The one thing many top-performing companies have in common is they are shareholder-friendly. That stands to reason because it’s always a mutually beneficial relationship. The boards of directors and senior management of these companies look out for their shareholders’ interests, often choosing to return profits to shareholders in the form of cash dividends, stock buybacks, and special dividends.
The shareholders reciprocate by holding on to their shares, reinvesting their dividends in additional shares, or pouring more equity into the company by purchasing more shares and voting to keep board members in place. To company leadership, increasing shareholder value can translate directly to increased market value.
Shareholder Interests are Top-of-Mind with Shareholder-Friendly Companies
While paying dividends or repurchasing stock are clearly transparent acts of good stewardship, it’s what you don’t often see or hear that are the authentic marks of a genuine shareholder-friendly company. For example, top-performing companies know what they need to run the business profitably. They know what they need to pursue the right opportunities. They also know the limits of their ongoing operations and opportunities so that, when they reach those limits, and there’s still cash flow available, they return it to the shareholders.
Less shareholder-friendly companies instead turn inward, often hoarding their cash flow, or worse, wasting it on misguided and risky endeavors. You’ll often see these companies using their cash flow to buy other companies that are misaligned or building out parts of the business mired in low-profit margins. It’s not uncommon for a company to spend cash flow on expanding the business to justify bigger paychecks or bonuses for senior management.
That’s in stark contrast to top shareholder-friendly companies that demonstrate their loyalty to shareholders by paying increasing dividends each quarter. One of the companies we own earned a significant profit last year, which they could have retained or spent as they wished. Instead, they paid out a substantial special dividend on top of their regular dividend payment. Why would they do that? Because management knows their business. They know what opportunities should be seized, and they know the limits of how they should use their profits. That’s the epitome of “shareholder-friendly.”
Shareholder-Friendly Companies are Honest with Shareholders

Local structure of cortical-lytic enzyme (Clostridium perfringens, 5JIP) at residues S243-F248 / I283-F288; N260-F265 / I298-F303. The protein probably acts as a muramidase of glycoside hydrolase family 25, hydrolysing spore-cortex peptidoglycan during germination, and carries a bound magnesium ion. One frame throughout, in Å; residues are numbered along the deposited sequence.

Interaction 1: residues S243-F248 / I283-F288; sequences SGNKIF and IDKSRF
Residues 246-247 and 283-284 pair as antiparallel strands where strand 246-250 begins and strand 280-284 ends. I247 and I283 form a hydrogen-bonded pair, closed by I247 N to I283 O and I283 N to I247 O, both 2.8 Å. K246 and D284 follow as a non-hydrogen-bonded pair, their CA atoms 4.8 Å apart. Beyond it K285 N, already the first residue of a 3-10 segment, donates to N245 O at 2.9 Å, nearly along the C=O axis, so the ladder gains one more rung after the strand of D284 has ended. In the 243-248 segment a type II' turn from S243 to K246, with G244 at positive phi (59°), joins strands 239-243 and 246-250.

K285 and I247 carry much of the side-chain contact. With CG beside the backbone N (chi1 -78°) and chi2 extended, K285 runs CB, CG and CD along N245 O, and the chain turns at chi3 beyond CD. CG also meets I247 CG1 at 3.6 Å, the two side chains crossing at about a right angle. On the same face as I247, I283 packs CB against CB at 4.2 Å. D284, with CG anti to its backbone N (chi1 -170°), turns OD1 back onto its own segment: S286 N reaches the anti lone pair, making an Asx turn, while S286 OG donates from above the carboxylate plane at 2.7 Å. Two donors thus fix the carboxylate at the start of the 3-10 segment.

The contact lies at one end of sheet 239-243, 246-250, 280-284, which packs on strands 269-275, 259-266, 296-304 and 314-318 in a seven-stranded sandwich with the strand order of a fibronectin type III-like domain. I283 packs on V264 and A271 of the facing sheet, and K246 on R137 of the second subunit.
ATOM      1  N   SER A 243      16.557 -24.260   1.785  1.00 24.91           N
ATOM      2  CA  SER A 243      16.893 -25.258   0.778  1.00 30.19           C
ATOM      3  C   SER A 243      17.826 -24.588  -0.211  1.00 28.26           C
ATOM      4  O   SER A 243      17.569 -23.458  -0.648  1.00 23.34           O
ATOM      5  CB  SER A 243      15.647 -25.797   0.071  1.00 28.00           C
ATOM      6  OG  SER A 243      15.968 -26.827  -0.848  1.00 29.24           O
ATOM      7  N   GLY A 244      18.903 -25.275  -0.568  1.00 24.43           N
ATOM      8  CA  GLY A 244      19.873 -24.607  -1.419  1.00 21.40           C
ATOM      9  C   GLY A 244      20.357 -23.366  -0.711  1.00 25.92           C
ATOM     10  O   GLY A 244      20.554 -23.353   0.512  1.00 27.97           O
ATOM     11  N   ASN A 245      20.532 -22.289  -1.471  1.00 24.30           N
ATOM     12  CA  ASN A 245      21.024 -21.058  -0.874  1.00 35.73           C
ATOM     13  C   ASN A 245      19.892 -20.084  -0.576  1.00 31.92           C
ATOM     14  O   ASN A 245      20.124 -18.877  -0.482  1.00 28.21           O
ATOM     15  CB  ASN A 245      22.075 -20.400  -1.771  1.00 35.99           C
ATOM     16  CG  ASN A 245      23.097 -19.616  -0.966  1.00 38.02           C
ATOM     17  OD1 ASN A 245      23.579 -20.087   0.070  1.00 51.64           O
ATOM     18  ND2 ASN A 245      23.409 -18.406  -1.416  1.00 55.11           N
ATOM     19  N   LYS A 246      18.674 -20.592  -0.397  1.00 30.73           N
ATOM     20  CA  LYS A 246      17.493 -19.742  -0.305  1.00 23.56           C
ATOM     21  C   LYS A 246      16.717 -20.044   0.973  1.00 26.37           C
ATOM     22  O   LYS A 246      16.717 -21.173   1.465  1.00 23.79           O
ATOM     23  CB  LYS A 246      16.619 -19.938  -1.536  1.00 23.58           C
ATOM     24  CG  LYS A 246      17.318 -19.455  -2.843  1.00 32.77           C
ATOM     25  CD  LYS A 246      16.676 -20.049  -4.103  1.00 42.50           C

But there’s more to being a shareholder-friendly company than being a good steward of the equity shareholders bestow upon them. Shareholder-friendly companies know how to communicate with their shareholders. They treat shareholders as a true partner, telling them what they need to know about their operations, including the good, the bad, and the ugly. It speaks to the company’s culture that’s based on honesty and integrity.
You’d like to think that all companies want their shareholders to know what is going on. However, in our experience, that is not the reality. Even companies that strive to enhance shareholder performance can’t be shareholder-friendly if management can’t or won’t speak with absolute candor.
Out of fear of upsetting their shareholders, they gloss over bad news or try to smooth the edges where the sharpness is apparent. They talk like politicians, giving nuanced answers and telling shareholders what they want to hear. Rather than own up to a mistake, they try to pass the buck or cover their behinds for the sake of keeping their positions while keeping shareholders in the dark.
How to Know if You’re Listening to a Shareholder-Friendly CEO
Out of all the criteria we use to identify and select high-quality companies for our portfolio, the “candor test” is the most critical. We look for it in company reports, and we listen for it on shareholder conference calls. You can tell who the straight shooters are—which ones treat their shareholders as grownups, as partners. Their demeanor is direct, almost casual, sometimes brutally forthcoming with the truth. You get the feeling you’re listening to the CEO while sitting around his backyard grill.
That’s why I find Warren Buffett’s letter to shareholders so refreshing. In almost every letter, you can find some instance of self-deprecating admission of guilt over a mistake he made. It’s remarkable how one of the best investors in history so freely admits to his mistakes. But, you also know that he learns from them. That level of honesty is unusual in corporate America, but it’s out there if you look for it.
Contrast that with CEOs who sound like they’re reading from a carefully crafted script prepared by the marketing department. Any person of average intelligence with a B.S. meter can spot it, much like you can with a politician you know is feeding you lines with polish and flair.
It’s great to own shares in a company that’s performing well. But stuff happens. Mistakes are made. And sometimes the winds change. If a company isn’t forthcoming and telling you like it is, it’s not shareholder-friendly. Better to cut any potential losses and look for one that is.